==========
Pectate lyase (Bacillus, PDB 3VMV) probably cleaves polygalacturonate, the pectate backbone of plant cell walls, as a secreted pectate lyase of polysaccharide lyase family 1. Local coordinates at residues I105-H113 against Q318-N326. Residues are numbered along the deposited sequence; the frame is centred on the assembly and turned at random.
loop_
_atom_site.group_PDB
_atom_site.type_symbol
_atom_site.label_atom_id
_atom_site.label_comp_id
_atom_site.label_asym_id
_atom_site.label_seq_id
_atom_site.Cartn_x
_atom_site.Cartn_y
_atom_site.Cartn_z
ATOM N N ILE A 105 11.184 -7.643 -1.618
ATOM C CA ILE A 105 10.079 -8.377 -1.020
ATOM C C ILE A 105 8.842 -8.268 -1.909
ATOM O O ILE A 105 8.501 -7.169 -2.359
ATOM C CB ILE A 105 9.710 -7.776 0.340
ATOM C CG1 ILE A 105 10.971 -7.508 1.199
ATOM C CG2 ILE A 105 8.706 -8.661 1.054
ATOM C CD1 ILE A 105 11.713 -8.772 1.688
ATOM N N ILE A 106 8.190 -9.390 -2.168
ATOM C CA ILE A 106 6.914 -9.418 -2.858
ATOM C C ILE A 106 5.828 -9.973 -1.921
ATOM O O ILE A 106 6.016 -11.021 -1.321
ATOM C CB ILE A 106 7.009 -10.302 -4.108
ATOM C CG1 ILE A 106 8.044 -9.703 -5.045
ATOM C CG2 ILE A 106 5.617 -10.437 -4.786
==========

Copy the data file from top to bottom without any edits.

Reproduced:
Pectate lyase (Bacillus, PDB 3VMV) probably cleaves polygalacturonate, the pectate backbone of plant cell walls, as a secreted pectate lyase of polysaccharide lyase family 1. Local coordinates at residues I105-H113 against Q318-N326. Residues are numbered along the deposited sequence; the frame is centred on the assembly and turned at random.
loop_
_atom_site.group_PDB
_atom_site.type_symbol
_atom_site.label_atom_id
_atom_site.label_comp_id
_atom_site.label_asym_id
_atom_site.label_seq_id
_atom_site.Cartn_x
_atom_site.Cartn_y
_atom_site.Cartn_z
ATOM N N ILE A 105 11.184 -7.643 -1.618
ATOM C CA ILE A 105 10.079 -8.377 -1.020
ATOM C C ILE A 105 8.842 -8.268 -1.909
ATOM O O ILE A 105 8.501 -7.169 -2.359
ATOM C CB ILE A 105 9.710 -7.776 0.340
ATOM C CG1 ILE A 105 10.971 -7.508 1.199
ATOM C CG2 ILE A 105 8.706 -8.661 1.054
ATOM C CD1 ILE A 105 11.713 -8.772 1.688
ATOM N N ILE A 106 8.190 -9.390 -2.168
ATOM C CA ILE A 106 6.914 -9.418 -2.858
ATOM C C ILE A 106 5.828 -9.973 -1.921
ATOM O O ILE A 106 6.016 -11.021 -1.321
ATOM C CB ILE A 106 7.009 -10.302 -4.108
ATOM C CG1 ILE A 106 8.044 -9.703 -5.045
ATOM C CG2 ILE A 106 5.617 -10.437 -4.786